Dispatches from the Field: Nathan Charlton

Nathan Charlton (M.S. 2016—expected)

Nathan Charlton accepted a phenomenal position in the National Park Service at the Lava Beds National Monument in California while still a student in the M.S. program in geosciences. As the GIS Specialist and National Resource Program Manager, Nathan’s job provides many unique opportunities to use the skills he learned while at WMU.

As the GIS Specialist and Natural Resource Program Manager, Nathan's responsibilities include:

  • GIS data collection, management and display.
  • Program manager for the Youth Conservation Corps program.
  • Program manager for the Vegetation Management program.
  • Coordinating integrated pest management.
  • Writing grants and funding requests.
  • Field supervisor over the YCC eight-week summer program, various natural resource projects and staff.

Of his current job, Nathan says the following:

"A typical day on the job varies greatly by season, as I am almost entirely in the field during the spring and fall and almost entirely in the office during the winter writing and managing data.  During the summer field season with the YCC, I meet first thing in the morning with my NPS staff and the YCC staff and discuss our day’s objectives and goals.  I then travel with them to different areas of the park (wilderness trails, caves, back-country locations) to perform conservation work (trail maintenance, invasive plant management, cave restoration, wildlife surveying, etc.) while supervising eight 15-to-18 year olds.  I am also responsible for providing environmental education and field trips for five hours a week.  I have coordinated with the United States Fish and Wildlife Service and Crater Lake National Park to work with their teams and have organized camping trips to Crater Lake NP. During the shoulder seasons (fall and spring), I perform various GPS field work within the division of Natural Resource Management here at Lava Beds National Monument.  Projects include vegetation mapping (milkweed), hazard tree assessment, bat monitoring and wilderness planning.  When I am not in the field during these seasons, I am processing GPS data into GIS, making maps, geoprocessing data and keeping in good regular contact with other managers in our park and others in our network (Crater Lake NP, Redwoods NP, Lassen Volcanic NP, Oregon Caves NM and Whiskeytown NRA). During the winter, I am busy writing funding requests for future seasons and undertaking many training seminars, webinars and online tutorials.  I still supervise two interns who are currently involved in cave ice monitoring, wildlife monitoring and event planning.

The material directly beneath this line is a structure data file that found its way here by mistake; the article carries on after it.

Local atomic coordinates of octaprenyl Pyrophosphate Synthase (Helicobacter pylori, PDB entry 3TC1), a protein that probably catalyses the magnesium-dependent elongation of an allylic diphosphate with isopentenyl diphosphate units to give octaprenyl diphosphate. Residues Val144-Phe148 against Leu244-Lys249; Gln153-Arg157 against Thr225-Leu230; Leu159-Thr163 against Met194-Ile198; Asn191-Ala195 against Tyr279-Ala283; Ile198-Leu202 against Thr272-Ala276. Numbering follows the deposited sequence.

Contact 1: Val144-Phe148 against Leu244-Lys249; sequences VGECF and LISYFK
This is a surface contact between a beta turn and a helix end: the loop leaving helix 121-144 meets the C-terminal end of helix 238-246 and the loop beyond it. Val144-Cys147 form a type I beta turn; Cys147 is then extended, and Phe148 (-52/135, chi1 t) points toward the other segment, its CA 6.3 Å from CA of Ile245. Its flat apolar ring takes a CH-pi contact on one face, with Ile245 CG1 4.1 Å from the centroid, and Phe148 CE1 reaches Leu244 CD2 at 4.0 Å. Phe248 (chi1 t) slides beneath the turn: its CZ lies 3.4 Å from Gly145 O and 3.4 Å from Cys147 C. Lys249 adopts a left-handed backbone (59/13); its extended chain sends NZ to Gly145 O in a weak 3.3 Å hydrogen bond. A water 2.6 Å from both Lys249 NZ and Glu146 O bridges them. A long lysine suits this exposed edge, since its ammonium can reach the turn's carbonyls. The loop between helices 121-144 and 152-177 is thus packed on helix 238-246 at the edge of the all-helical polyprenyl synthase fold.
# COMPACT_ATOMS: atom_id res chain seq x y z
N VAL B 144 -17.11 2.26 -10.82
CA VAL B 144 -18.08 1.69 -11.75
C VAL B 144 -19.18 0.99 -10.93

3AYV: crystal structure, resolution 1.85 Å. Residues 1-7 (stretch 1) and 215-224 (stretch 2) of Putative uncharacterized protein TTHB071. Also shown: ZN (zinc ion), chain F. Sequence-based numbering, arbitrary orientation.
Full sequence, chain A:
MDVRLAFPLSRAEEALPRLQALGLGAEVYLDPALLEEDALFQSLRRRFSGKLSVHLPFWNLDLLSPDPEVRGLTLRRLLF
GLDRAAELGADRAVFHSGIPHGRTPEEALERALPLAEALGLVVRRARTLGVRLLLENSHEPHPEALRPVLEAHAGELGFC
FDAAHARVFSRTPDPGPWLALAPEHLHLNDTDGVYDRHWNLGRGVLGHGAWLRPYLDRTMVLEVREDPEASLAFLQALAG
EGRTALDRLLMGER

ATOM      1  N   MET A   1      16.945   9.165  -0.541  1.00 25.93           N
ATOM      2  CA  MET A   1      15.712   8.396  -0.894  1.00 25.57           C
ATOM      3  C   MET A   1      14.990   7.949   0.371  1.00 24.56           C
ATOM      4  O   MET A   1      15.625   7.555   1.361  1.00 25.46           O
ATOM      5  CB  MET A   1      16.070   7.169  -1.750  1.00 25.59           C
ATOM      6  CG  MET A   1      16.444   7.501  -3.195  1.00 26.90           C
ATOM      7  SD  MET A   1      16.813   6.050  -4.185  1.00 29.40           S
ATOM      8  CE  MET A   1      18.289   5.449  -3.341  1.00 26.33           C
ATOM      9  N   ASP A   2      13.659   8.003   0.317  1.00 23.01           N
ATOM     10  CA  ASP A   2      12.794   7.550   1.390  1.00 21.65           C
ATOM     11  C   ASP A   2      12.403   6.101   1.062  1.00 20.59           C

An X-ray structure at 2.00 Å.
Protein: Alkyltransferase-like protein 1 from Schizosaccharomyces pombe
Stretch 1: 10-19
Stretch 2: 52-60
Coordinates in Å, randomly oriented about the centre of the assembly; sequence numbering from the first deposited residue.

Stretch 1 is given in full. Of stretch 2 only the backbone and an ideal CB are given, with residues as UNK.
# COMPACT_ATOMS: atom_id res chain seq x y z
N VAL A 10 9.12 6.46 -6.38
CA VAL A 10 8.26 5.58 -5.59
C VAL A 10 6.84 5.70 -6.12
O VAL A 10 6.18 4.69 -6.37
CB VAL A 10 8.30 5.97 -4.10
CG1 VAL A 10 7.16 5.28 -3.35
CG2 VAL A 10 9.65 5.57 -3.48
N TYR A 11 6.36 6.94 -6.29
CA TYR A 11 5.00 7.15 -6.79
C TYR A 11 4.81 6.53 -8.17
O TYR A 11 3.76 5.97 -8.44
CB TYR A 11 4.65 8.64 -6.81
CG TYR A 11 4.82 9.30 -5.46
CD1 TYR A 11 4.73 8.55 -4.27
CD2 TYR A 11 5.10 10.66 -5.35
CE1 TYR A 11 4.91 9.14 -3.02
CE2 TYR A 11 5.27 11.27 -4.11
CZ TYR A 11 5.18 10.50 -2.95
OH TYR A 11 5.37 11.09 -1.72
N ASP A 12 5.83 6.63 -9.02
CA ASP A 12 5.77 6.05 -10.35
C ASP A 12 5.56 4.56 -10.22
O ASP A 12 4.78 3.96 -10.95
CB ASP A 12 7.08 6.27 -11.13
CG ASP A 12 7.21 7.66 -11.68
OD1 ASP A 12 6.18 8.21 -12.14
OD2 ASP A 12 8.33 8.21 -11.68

The most unique aspect of this job is the fact that my workplace is a national park unit in a very remote and amazing location.  My drive to work is 19 miles through the park, and I very rarely see another vehicle.  Our home is two miles from the nearest neighbor and 30 miles from the nearest gas station.  Working as a National Park Ranger is a very proud job, and I am lucky to have such an opportunity.  So far, my biggest professional accomplishment has been the success of this year’s YCC program.  I have received two professional awards for my management of the YCC program and have curried favor with our division chiefs greatly. Secondly, I recently found out that my first grant has been approved for over $25,000, and I will be using that money to fund a Cyclic Weeds Crew for 2016 to map and treat our invasive plants in the park. My future plans include working in this park for a few more years (I am serving a four-year term). I hope to continue as a GIS Specialist/Program Manager at another park within the National Park Service and to one day become a Chief of Natural Resources."

Nathan continues to make progress in his degree program from California and expects to graduate in 2016.